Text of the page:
Blues Calendar Blues - Luther AllisonThe first Sunday of the month came so far into the month I almost forgot about the Blues Calendar Blues. Fortunately not, though, because this month’s featured bluesman rocks.
I’ll admit my painful ignorance when I first opened this calendar and realized that, due to some gap in my education, I was pretty much unfamiliar with probably half of the artists. So I look forward to each month when I get to research, listen, and learn a little. If there’s just one other person who can say the same, I can go to bed happy tonight.
Luther Allison, this month’s musician, is a prime example. How did I not know about this guy? It’s not like he was some obscure musician: No less an authority than Guitar Player magazine called Allison “a master storyteller with the elegance of B.B. King, the elasticity of Buddy Guy, and the big sting of Albert King.”
Here are the notes from my calendar:
Not even 10 years old, Luther Allison (1939-1997) roved from his home in Arkansas to black churches all over the South, singing with a gospel group called The Southern Travellers. On moving to Chicago he taught himself to play the bass and performed in bands led by his brothers (he was one of 15 children). Living on the West Side, in the same neighborhood as showy guitarists like Magic Sam and Freddy King, who soon became his models, Allison created an aggressive style and, in the late '60s, became a sensation at festivals where blues mingled with rock.The suggested disks are Love Me Papa (Evidence, 1977); Soul Fixin’ Man (Alligator, 1994); and Live in Chicago (Alligator, 1999).
He liked to wander deep into ecstatic crowds, spinning out 10-minute-long solos on his Gibson Les Paul. A contract with Motown – rare for a bluesman – did little for his career, and Allison found his popularity in Europe waxing while his audiences thinned in the United States. Like many American jazz musicians before him, he moved to Europe, where he was much beloved in France and Germany. A recording contract with Alligator Records marked the renaissance of his American career, and in his 50s, Allison was much in demand. The year after his death, Allison received five WC Handy Awards; he had already won eight.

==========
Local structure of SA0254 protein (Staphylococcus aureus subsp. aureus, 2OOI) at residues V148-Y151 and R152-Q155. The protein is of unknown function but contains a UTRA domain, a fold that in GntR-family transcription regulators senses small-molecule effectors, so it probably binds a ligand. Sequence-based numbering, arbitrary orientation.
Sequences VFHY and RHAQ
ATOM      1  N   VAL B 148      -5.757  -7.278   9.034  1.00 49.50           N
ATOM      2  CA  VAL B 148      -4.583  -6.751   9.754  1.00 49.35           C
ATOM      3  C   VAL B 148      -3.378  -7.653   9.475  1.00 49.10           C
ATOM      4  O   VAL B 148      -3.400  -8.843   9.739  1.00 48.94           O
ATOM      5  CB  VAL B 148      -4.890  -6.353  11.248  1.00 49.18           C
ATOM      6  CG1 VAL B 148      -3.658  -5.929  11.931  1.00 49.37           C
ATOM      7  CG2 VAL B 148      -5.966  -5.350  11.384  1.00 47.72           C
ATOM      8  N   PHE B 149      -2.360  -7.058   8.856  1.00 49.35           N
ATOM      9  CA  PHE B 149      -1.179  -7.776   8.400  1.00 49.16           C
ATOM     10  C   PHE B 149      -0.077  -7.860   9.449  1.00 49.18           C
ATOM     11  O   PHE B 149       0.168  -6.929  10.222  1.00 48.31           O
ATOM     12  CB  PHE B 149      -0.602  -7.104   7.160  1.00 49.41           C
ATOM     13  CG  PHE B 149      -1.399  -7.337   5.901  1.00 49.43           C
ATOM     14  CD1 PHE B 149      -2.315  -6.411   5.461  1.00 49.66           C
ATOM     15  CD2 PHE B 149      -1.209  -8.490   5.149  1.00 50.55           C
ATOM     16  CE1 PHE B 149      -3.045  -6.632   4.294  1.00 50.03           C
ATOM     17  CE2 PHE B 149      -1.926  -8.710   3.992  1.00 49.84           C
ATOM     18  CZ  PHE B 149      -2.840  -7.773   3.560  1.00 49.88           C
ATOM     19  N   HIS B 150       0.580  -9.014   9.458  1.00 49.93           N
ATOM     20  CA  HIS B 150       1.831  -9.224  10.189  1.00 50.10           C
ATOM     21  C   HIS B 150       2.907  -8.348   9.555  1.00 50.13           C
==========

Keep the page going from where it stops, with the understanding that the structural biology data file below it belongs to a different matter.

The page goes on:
I don’t have and couldn’t find those recordings, but I did manage to gather a couple of things that I think fairly represent the sonic blues of Luther Allison. “Watching You,” I believe, is also known as “Cherry Red Wine,” and comes from his 1995 release Blue Streak. “You Can’t Always Get What You Want” is of course the classic Stones song – it comes the 1997 tribute disk Paint It Blue: Songs of the Rolling Stones; and “The Sky is Crying” is the old Elmore James song, made popular by Stevie Ray Vaughan. This version comes from Allison’s Where Have You Been? Live In Montreux 1976-1994, which was also released in ‘97.
You Can’t Always Get What You Want (Rolling Stones cover).mp3
The Sky is Crying.mp3